The Microbead-Free Waters Act, a state bill banning micro-plastics in consumer care products, would appear to be a cinch to take effect Jan. 1, 2016. The math adds up.
It passed the Assembly 139-1. In the State Senate, where 32 votes are needed for passage, it has 37 co-sponsors.
But state environmental groups are crossing fingers that one of their top legislative priorities isn’t washed down the drain of Albany politics for the second straight June when lawmakers end their session Wednesday.
“The nature of Albany dysfunction has held it up,” said Brian Smith, associate executive director for Citizens Campaign for the Environment.
It’s why environmental organizations are girding for a final last-minute push on state lawmakers.
Twenty-eight environmental groups signed onto a letter Friday urging the New York Senate to consider the bill banning micro-plastics from cosmetics and other personal products.
The letter to State Senate Majority Leader John Flanagan, R-Smithtown, and Sen. Thomas F. O’Mara, R-Elmira, chairman of the Environmental Conservation Committee, expressed “strong support” for the bill and urged the Senate “to schedule a floor vote on this important bill before departing Albany on June 17.”
The letter’s co-signers include Buffalo Niagara Riverkeeper, the Sierra Club’s Niagara Group, Western New York Environmental Alliance, Buffalo Audubon Society, and Alliance for the Great Lakes among others.
“Plastic microbead pollution is insidious – it doesn’t degrade like natural materials and persists for decades, if not centuries, in our environment,” said Roger Downs, conservation director for the Sierra Club’s Atlantic Chapter. “Perhaps more insidious is the fact that we have a strong legislative solution to the problem, with majority co-sponsorship, that can’t get a Senate floor vote because of industry pressure and money.”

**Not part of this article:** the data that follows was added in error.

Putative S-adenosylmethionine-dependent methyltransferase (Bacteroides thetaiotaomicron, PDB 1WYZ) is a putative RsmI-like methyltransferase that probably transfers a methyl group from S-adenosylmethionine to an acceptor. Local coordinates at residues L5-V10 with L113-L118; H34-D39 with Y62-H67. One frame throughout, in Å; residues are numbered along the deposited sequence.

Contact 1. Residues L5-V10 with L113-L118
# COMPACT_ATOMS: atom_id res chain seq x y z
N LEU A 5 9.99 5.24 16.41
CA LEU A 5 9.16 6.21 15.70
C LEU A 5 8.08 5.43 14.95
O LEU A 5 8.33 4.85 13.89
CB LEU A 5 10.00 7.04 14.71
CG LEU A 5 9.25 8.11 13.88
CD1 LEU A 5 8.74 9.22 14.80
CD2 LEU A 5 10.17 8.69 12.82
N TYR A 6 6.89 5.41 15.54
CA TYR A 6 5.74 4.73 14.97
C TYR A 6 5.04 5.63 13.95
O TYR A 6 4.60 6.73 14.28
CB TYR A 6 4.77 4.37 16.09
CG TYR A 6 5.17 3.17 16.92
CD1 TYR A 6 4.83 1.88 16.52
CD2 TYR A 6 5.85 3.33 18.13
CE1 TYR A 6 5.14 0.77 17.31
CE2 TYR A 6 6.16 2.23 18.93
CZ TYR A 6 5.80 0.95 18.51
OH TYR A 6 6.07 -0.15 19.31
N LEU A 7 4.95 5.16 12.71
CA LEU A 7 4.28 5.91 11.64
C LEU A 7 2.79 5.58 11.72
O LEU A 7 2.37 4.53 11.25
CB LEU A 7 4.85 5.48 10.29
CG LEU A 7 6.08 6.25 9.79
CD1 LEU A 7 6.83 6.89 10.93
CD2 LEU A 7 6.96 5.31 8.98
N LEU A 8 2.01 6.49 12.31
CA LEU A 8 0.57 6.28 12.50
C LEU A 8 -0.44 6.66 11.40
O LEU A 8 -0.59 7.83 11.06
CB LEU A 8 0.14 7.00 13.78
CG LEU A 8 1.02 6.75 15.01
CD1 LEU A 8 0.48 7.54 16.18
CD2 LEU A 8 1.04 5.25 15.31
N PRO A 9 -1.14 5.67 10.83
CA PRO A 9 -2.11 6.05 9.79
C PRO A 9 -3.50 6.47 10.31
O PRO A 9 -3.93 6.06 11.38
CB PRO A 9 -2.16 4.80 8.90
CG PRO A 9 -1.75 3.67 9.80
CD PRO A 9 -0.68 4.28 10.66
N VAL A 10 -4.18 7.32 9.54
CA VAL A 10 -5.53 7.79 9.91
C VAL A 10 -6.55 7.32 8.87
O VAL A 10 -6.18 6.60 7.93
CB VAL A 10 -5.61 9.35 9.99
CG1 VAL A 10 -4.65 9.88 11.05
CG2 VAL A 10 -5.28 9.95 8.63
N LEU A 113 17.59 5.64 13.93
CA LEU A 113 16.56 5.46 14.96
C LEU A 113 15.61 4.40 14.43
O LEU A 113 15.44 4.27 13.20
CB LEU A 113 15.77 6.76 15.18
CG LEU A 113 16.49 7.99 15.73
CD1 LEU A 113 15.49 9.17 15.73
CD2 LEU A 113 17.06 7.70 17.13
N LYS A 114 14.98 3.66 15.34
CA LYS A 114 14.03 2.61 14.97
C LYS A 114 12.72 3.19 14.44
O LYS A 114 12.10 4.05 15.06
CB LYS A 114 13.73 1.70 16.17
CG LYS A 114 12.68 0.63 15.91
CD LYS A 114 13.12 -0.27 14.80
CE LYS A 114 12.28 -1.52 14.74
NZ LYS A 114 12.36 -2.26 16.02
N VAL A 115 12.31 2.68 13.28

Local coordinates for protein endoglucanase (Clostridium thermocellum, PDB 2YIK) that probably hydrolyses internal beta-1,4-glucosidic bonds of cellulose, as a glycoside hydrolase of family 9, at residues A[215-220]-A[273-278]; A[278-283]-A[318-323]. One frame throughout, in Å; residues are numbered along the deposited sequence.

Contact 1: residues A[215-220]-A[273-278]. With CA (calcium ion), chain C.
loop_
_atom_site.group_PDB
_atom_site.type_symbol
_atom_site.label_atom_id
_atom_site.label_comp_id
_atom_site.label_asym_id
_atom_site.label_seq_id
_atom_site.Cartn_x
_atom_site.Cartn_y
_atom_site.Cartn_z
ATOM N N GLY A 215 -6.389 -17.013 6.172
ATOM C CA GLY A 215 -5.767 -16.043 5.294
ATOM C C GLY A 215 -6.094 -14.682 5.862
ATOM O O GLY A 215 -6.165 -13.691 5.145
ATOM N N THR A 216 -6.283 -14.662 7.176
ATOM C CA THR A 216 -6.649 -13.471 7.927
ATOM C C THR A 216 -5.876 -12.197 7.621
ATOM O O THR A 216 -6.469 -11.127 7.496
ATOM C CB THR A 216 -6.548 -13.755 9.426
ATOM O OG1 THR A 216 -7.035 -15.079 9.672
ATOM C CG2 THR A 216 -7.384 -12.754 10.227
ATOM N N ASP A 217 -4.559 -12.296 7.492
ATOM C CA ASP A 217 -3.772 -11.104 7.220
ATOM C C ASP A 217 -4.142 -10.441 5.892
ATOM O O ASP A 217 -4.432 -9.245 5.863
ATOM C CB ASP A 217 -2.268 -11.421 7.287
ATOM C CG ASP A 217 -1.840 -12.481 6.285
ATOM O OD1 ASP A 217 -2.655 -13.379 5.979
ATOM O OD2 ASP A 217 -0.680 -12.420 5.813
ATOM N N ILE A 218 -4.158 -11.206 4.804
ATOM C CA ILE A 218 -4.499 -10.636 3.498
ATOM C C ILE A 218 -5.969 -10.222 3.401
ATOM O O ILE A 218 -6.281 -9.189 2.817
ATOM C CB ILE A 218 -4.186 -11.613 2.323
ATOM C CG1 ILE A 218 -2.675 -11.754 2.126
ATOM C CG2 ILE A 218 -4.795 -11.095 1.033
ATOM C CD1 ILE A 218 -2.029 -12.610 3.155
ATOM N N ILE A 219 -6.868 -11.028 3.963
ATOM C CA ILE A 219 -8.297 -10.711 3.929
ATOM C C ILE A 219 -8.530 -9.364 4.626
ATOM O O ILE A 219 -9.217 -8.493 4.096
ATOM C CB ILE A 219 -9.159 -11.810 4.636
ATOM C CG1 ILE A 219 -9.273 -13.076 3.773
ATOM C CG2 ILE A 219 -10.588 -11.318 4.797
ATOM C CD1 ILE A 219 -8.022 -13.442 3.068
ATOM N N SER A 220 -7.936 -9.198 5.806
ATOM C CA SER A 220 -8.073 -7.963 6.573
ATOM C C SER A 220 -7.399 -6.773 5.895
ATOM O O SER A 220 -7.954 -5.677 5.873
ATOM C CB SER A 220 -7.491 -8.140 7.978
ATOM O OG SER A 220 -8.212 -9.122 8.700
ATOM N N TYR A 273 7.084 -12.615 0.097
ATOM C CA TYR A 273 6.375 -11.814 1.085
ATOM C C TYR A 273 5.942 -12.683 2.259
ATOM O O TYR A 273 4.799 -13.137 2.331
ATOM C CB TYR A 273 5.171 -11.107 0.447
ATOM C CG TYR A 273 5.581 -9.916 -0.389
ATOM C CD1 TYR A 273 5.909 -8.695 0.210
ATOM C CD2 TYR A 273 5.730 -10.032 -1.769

Lobbyists against the bill have represented Johnson & Johnson, GlaxoSmithKline, Reckitt Benckiser, the Consumer Healthcare Products Association, Personal Care Products Council and others, according to state Joint Commission on Public Ethics records.
Last year, the Assembly and State Senate couldn’t come to terms on the language of the law. This year, the bill, introduced by State Attorney General Eric T. Schneiderman, rolled through the Assembly in April with near-unanimous support. Supporters said the bill would pass the Senate if brought to the floor just with its co-sponsors alone.
Instead, they allege, O’Mara introduced a competing bill that critics regarded as a watered-down “pro-industry” version rife with loopholes. It almost received a vote on the Senate floor late last month before it was pulled.
“We have to take action immediately,” said Sen. Timothy Kennedy, D-Buffalo, who co-sponsored the Assembly bill in the Senate. “The Senate has to take leadership and move this legislation immediately before the session winds down.”
News Albany Bureau Chief Tom Precious contributed to this report. email: email@example.com